Philosophical Explorations 2 (2):96-104 (1999)
AbstractThis paper raises a pair of objections to the novel libertarian position advanced in Robert Kane's recent book, The Significance of Free Will.The first objection's target is a central element in Kane's intriguing response to what he calls the "Intelligibility" and "Existence" questions about free will. It is argued that this response is undermined by considerations of luck.The second objection is directed at a portion of Kane's answer to what he calls "The Significance Question" about free will: "Why do we, or should we, want to possess a free will that is incompatible with determinism? Is it a kind of freedom 'worth wanting'... and, if so, why?" A desire for "objective worth" has a featured role in his answer. However, a compatibilist can have that desire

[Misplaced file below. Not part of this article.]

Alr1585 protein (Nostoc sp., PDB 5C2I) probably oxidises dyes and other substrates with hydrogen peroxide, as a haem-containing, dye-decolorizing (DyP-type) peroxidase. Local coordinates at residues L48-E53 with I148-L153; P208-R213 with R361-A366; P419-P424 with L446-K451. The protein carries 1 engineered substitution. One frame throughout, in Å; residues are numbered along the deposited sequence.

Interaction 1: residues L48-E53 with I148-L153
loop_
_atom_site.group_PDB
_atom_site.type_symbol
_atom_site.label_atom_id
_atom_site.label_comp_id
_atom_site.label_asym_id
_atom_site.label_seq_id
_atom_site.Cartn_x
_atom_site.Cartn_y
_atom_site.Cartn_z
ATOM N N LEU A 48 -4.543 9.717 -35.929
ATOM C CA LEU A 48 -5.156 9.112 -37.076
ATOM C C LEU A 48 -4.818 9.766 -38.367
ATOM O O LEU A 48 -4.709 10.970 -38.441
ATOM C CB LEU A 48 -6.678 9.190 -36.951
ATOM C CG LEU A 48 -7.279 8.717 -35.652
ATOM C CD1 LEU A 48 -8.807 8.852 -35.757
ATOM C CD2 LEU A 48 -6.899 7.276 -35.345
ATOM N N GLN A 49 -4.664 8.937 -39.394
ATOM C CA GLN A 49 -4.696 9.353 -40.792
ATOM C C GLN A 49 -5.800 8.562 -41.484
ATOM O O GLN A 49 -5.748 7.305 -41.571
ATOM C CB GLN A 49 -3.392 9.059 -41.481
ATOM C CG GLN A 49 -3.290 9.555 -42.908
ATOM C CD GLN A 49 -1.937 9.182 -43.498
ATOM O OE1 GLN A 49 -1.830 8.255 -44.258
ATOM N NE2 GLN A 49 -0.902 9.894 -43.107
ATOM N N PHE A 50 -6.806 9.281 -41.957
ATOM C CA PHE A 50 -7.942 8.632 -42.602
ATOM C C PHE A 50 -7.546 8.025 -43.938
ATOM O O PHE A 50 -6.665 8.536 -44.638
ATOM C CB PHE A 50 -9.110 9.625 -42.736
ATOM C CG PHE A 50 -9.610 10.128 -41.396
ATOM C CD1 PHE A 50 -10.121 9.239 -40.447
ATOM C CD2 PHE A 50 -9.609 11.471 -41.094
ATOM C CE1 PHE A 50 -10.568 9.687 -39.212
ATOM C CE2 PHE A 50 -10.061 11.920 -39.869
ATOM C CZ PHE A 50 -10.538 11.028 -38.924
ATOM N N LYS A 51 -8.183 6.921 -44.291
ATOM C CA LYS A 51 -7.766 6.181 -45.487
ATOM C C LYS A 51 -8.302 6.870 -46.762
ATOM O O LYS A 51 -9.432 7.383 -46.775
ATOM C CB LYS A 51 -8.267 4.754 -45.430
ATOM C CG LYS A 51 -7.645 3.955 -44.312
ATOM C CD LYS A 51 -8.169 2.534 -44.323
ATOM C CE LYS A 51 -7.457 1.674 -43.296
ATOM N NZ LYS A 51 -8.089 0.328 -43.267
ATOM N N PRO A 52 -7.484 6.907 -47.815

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References found in this work
The Significance of Free Will.Robert Kane - 1996 - Philosophical and Phenomenological Research 60 (1):129-134.
A Theory of Determinism: The Mind, Neuroscience, and Life-Hopes.Ted Honderich - 1988 - Oxford University Press.
Ultimate Responsibility and Dumb Luck*: ALFRED R. MELE.Alfred R. Mele - 1999 - Social Philosophy and Policy 16 (2):274-293.